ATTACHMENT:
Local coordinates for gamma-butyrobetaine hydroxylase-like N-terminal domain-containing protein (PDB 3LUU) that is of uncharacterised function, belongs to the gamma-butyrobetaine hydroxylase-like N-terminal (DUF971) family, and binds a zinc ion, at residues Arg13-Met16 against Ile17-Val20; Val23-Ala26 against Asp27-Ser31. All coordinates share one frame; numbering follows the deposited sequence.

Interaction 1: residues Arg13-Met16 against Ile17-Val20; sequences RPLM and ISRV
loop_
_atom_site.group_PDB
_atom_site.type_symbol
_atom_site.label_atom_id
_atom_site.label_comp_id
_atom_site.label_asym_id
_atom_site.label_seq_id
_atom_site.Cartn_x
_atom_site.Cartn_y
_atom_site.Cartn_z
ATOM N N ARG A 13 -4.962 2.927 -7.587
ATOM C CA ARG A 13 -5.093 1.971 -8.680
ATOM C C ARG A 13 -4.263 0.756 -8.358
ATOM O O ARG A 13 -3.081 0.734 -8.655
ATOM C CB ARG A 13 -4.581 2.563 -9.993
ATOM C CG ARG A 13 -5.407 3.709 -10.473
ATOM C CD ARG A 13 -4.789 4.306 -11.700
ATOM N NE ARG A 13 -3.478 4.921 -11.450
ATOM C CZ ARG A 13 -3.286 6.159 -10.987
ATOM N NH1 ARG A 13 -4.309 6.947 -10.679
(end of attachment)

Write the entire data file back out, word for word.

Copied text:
Local coordinates for gamma-butyrobetaine hydroxylase-like N-terminal domain-containing protein (PDB 3LUU) that is of uncharacterised function, belongs to the gamma-butyrobetaine hydroxylase-like N-terminal (DUF971) family, and binds a zinc ion, at residues Arg13-Met16 against Ile17-Val20; Val23-Ala26 against Asp27-Ser31. All coordinates share one frame; numbering follows the deposited sequence.

Interaction 1: residues Arg13-Met16 against Ile17-Val20; sequences RPLM and ISRV
loop_
_atom_site.group_PDB
_atom_site.type_symbol
_atom_site.label_atom_id
_atom_site.label_comp_id
_atom_site.label_asym_id
_atom_site.label_seq_id
_atom_site.Cartn_x
_atom_site.Cartn_y
_atom_site.Cartn_z
ATOM N N ARG A 13 -4.962 2.927 -7.587
ATOM C CA ARG A 13 -5.093 1.971 -8.680
ATOM C C ARG A 13 -4.263 0.756 -8.358
ATOM O O ARG A 13 -3.081 0.734 -8.655
ATOM C CB ARG A 13 -4.581 2.563 -9.993
ATOM C CG ARG A 13 -5.407 3.709 -10.473
ATOM C CD ARG A 13 -4.789 4.306 -11.700
ATOM N NE ARG A 13 -3.478 4.921 -11.450
ATOM C CZ ARG A 13 -3.286 6.159 -10.987
ATOM N NH1 ARG A 13 -4.309 6.947 -10.679